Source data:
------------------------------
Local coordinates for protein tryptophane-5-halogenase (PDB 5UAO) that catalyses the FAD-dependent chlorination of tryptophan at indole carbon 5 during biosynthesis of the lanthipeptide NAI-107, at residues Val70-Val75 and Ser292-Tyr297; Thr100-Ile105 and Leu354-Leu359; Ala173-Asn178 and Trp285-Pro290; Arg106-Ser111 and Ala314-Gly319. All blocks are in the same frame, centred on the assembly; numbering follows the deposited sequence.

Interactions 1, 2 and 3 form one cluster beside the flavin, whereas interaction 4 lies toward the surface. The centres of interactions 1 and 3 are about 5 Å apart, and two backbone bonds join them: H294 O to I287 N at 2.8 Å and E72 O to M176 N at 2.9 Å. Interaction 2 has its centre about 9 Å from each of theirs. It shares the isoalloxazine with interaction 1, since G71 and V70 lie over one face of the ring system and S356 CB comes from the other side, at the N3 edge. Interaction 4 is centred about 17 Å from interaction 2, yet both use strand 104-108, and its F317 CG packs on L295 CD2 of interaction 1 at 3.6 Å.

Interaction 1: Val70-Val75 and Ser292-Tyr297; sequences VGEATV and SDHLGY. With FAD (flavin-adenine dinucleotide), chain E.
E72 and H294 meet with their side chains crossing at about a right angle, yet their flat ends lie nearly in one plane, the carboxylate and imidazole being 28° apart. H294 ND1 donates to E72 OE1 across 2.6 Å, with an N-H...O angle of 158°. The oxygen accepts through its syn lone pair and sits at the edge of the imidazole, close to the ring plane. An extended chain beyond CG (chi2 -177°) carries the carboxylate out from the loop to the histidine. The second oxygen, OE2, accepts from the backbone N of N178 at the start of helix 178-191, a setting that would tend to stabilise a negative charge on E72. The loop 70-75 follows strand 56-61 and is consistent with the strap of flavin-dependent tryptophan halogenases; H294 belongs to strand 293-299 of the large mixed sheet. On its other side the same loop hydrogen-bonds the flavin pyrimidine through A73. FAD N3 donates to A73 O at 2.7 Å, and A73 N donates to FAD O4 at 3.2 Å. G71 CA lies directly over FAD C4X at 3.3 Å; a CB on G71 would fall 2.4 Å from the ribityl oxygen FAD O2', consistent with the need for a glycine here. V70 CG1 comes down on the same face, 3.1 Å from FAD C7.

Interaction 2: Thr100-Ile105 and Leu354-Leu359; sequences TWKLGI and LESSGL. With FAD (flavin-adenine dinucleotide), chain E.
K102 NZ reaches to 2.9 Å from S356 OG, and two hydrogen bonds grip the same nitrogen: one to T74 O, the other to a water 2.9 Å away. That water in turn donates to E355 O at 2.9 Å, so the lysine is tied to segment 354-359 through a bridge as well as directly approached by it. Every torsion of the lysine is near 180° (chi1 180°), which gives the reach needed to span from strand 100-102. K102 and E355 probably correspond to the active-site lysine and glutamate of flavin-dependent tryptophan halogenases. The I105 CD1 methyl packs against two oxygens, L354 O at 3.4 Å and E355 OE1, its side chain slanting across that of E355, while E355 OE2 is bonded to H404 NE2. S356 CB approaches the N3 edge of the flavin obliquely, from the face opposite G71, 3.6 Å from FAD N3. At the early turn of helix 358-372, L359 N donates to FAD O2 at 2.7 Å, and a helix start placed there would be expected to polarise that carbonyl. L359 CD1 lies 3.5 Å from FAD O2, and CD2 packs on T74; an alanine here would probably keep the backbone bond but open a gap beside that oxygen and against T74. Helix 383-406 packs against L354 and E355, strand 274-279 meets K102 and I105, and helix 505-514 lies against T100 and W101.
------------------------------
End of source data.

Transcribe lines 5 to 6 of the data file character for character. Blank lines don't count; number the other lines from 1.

Interaction 2: Thr100-Ile105 and Leu354-Leu359; sequences TWKLGI and LESSGL. With FAD (flavin-adenine dinucleotide), chain E.
K102 NZ reaches to 2.9 Å from S356 OG, and two hydrogen bonds grip the same nitrogen: one to T74 O, the other to a water 2.9 Å away. That water in turn donates to E355 O at 2.9 Å, so the lysine is tied to segment 354-359 through a bridge as well as directly approached by it. Every torsion of the lysine is near 180° (chi1 180°), which gives the reach needed to span from strand 100-102. K102 and E355 probably correspond to the active-site lysine and glutamate of flavin-dependent tryptophan halogenases. The I105 CD1 methyl packs against two oxygens, L354 O at 3.4 Å and E355 OE1, its side chain slanting across that of E355, while E355 OE2 is bonded to H404 NE2. S356 CB approaches the N3 edge of the flavin obliquely, from the face opposite G71, 3.6 Å from FAD N3. At the early turn of helix 358-372, L359 N donates to FAD O2 at 2.7 Å, and a helix start placed there would be expected to polarise that carbonyl. L359 CD1 lies 3.5 Å from FAD O2, and CD2 packs on T74; an alanine here would probably keep the backbone bond but open a gap beside that oxygen and against T74. Helix 383-406 packs against L354 and E355, strand 274-279 meets K102 and I105, and helix 505-514 lies against T100 and W101.